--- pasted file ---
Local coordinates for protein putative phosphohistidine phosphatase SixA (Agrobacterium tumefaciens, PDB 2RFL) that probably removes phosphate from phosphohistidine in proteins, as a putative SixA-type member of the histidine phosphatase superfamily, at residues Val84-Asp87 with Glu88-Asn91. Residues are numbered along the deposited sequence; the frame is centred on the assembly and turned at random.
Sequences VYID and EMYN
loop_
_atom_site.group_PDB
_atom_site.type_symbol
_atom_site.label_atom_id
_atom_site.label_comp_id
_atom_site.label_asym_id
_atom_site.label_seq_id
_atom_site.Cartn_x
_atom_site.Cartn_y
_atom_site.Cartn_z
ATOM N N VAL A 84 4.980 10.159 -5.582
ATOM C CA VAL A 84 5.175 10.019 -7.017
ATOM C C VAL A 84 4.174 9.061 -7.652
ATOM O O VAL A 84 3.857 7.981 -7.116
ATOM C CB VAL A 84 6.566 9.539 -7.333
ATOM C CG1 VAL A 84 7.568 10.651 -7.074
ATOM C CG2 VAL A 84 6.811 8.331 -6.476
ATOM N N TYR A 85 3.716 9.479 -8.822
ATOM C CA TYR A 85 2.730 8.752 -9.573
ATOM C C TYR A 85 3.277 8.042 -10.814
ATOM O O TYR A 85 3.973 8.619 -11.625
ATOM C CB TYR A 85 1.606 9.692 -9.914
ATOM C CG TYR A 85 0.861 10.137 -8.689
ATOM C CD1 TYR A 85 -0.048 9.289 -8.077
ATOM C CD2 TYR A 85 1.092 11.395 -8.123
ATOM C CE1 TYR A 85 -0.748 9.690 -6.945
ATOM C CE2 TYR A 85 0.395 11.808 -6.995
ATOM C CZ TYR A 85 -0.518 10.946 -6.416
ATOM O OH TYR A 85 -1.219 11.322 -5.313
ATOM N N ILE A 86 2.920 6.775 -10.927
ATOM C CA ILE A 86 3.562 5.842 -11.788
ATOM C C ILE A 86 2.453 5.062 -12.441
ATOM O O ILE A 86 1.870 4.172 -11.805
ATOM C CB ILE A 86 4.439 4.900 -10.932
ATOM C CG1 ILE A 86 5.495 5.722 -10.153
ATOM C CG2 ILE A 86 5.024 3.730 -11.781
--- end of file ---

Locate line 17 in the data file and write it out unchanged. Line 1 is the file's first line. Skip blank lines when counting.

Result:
ATOM C CB VAL A 84 6.566 9.539 -7.333